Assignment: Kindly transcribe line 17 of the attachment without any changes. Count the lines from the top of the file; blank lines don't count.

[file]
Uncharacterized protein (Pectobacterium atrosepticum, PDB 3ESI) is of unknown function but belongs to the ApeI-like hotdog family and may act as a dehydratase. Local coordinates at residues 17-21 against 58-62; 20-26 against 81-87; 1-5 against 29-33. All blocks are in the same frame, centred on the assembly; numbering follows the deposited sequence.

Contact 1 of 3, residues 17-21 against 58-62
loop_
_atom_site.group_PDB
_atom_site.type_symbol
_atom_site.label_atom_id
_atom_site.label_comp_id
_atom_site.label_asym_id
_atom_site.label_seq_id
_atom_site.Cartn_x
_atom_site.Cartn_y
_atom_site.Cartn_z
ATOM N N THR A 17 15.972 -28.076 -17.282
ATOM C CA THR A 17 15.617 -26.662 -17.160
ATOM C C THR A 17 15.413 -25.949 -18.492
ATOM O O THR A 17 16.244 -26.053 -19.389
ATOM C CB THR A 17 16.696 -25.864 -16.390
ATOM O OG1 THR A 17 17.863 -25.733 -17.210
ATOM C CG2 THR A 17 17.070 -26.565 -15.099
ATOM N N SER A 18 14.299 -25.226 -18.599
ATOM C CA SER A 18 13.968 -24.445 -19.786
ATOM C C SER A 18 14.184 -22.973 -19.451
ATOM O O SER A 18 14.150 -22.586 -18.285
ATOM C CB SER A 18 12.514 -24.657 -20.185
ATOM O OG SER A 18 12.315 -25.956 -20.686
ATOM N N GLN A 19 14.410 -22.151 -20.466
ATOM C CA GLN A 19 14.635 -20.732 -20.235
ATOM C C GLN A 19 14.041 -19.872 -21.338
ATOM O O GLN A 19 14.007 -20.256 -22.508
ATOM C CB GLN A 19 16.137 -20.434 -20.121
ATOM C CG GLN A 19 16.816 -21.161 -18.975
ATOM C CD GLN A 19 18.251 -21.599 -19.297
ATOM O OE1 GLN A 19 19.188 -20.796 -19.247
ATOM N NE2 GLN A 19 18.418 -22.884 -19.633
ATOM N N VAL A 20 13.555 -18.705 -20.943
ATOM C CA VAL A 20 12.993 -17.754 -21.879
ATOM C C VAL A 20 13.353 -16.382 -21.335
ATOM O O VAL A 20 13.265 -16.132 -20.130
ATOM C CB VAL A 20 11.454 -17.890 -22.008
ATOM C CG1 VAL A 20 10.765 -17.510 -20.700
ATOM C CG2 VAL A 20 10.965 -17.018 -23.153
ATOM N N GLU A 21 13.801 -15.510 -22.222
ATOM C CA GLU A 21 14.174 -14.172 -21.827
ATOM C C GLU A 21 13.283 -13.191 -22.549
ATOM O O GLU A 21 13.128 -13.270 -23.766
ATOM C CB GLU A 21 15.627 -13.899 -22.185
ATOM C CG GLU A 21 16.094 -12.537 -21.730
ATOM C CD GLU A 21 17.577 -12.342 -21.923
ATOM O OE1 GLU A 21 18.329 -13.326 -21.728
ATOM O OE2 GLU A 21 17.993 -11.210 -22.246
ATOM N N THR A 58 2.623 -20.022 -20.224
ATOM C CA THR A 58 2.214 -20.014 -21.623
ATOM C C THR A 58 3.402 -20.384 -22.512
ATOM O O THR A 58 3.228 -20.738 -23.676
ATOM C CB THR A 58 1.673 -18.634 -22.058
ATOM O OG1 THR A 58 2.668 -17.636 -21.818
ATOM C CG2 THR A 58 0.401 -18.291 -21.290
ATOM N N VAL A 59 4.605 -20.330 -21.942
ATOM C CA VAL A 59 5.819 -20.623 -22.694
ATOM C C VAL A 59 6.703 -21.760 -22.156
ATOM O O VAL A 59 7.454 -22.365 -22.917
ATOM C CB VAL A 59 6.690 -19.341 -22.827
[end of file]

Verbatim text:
ATOM C CB THR A 17 16.696 -25.864 -16.390